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Antiretroviral drugs can protect people from becoming infected by HIV. But so-called pre-exposure prophylaxis, or PrEP...
Two studies show that eating a diet low in protein and high in carbohydrates is linked to a longer, healthier life, and...
Considered an icon of conservation science, researchers at World Wildlife Fund (WWF) headquarters in Washington, D.C.,...
The new atlas, which shows the distribution of important trace metals and other substances, is the first product of...
Early in April, the first of a fleet of environmental monitoring satellites will lift off from Europe's spaceport in...
Since 2000, U.S. government health research agencies have spent almost $1 billion on an effort to churn out thousands...
Magdalena Koziol, a former postdoc at Yale University, was the victim of scientific sabotage. Now, she is suing the...
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Economic Crisis Threatens Carbon Gains
12 March 2009 2:36 am
COPENHAGEN—The climate conference here has shifted focus from the underlying—and increasingly upsetting—climate science picture to efforts to solve the problem by cutting world emissions of greenhouse gases. Yesterday in a plenary session, speakers laid out how difficult the challenge is becoming, for a variety of economic and clinical reasons. The first hurdle, the deepening world recession, is only getting worse, said professor Nebojsa Nakicenovic of the International Institute for Applied Systems Analysis in Laxenburg, Austria.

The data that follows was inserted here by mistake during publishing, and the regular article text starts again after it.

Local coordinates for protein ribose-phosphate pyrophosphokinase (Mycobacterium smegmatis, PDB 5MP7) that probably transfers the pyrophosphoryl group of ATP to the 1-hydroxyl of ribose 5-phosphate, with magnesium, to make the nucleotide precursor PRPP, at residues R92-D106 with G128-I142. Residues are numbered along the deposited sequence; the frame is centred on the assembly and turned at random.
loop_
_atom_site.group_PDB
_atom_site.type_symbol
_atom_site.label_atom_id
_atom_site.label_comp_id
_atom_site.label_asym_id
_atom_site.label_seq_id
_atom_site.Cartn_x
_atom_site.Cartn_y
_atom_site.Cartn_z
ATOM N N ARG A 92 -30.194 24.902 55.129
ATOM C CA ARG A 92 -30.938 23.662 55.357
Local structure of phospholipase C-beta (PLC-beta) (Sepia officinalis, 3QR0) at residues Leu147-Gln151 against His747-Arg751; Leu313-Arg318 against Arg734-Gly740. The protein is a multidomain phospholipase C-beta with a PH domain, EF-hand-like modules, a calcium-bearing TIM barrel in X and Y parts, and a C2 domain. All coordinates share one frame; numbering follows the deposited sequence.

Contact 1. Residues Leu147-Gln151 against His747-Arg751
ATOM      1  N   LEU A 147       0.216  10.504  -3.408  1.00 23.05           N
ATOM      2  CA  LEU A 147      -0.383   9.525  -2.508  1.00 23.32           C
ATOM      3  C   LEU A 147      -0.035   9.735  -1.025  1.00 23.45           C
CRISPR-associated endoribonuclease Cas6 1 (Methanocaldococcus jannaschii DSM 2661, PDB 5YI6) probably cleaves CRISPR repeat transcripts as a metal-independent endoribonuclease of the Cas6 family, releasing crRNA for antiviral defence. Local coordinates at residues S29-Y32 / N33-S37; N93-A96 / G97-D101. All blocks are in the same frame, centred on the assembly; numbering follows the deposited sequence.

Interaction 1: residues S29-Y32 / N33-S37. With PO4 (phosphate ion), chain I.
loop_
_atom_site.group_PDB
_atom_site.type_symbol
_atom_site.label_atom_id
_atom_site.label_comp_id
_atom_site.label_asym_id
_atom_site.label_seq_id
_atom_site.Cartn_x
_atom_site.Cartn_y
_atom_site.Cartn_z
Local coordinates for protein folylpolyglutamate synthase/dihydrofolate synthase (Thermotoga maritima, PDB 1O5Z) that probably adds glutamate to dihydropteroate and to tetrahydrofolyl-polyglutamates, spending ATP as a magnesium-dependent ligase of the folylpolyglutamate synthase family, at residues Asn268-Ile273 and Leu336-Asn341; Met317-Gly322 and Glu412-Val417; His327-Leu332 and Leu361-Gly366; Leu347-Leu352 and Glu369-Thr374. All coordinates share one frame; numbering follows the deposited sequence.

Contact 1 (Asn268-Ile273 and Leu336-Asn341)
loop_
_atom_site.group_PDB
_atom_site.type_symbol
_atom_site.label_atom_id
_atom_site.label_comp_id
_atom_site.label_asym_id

"The deeper the [economic] crisis becomes, the more difficult it will be to resolve this paradox," he said. Some $3 trillion has recently been committed by governments to stimulate wounded economies around the world, he said. And although roughly "20% is for the greener, leaner new [energy] technologies," that's still far too little to combat the scope of the climate problem, Nakicenovic stressed.
Private-sector lending has also been slashed precipitously: In 2007, the World Bank recently reported, banks around the world lent $260 billion to emerging markets, but last year that number dropped by $100 billion. The portion of that investment dedicated to energy dropped from roughly $100 billion to $80 billion, though figures were collected only through September 2008.